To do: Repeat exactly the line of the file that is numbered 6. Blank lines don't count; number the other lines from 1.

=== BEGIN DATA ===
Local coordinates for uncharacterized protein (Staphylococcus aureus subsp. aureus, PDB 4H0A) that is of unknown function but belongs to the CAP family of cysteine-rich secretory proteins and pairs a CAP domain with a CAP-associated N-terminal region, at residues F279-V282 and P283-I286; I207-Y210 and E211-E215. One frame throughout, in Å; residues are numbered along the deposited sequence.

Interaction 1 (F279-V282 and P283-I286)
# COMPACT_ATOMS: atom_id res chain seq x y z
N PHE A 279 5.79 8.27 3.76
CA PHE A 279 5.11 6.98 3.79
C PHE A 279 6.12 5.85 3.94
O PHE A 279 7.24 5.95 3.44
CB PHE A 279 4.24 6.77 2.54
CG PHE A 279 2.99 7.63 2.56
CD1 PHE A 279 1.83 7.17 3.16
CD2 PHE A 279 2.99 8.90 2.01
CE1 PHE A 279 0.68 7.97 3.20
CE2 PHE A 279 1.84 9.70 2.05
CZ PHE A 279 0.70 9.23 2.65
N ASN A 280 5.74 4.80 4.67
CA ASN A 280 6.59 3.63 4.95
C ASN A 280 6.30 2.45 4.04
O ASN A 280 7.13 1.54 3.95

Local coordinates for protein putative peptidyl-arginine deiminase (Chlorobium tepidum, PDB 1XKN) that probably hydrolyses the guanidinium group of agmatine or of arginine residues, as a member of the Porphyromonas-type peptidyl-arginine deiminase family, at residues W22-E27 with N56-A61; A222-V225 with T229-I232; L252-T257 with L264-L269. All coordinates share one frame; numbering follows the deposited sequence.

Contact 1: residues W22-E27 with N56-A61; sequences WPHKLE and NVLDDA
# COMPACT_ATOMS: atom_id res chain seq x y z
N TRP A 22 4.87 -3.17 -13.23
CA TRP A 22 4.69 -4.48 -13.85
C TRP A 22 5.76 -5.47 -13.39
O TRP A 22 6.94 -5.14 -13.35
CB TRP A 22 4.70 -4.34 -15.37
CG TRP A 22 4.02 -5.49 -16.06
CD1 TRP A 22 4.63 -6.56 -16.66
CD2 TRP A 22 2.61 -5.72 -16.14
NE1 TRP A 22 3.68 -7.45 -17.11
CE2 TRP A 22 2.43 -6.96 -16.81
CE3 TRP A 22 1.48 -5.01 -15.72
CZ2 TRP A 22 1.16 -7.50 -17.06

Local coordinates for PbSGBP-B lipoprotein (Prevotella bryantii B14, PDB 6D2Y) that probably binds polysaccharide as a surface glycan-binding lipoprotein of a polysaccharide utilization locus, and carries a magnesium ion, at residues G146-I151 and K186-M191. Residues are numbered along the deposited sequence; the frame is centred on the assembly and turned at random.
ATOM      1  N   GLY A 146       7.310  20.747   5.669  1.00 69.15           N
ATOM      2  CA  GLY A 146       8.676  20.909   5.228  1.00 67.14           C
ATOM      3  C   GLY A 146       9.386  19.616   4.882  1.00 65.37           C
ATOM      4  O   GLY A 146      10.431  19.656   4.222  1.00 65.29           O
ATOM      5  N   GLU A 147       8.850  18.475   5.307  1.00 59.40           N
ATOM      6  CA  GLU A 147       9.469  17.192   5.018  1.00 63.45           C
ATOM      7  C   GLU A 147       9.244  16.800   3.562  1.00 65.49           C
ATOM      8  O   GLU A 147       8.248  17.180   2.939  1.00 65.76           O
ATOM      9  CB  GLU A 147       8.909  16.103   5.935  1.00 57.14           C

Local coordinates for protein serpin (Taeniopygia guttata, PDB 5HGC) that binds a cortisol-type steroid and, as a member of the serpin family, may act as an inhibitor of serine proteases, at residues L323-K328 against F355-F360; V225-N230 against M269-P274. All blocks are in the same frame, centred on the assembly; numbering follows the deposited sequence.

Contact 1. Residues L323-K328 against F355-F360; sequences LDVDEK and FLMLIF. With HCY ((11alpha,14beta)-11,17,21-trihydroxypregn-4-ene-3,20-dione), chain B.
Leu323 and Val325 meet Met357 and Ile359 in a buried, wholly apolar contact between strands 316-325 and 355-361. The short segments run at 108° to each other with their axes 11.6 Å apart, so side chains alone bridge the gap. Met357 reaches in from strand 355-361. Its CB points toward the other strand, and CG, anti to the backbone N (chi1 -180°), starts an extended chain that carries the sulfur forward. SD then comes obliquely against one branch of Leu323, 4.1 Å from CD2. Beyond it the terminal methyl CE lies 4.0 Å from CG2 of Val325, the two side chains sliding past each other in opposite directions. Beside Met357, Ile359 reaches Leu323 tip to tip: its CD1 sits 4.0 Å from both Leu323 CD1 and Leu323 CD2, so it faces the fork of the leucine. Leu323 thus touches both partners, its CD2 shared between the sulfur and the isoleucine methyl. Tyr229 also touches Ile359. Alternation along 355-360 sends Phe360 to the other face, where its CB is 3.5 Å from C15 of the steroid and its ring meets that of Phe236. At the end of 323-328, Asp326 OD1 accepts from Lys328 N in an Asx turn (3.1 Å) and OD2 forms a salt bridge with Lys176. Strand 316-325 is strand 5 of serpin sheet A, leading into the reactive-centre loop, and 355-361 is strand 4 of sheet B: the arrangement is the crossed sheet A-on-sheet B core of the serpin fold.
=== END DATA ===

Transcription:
C PHE A 279 6.12 5.85 3.94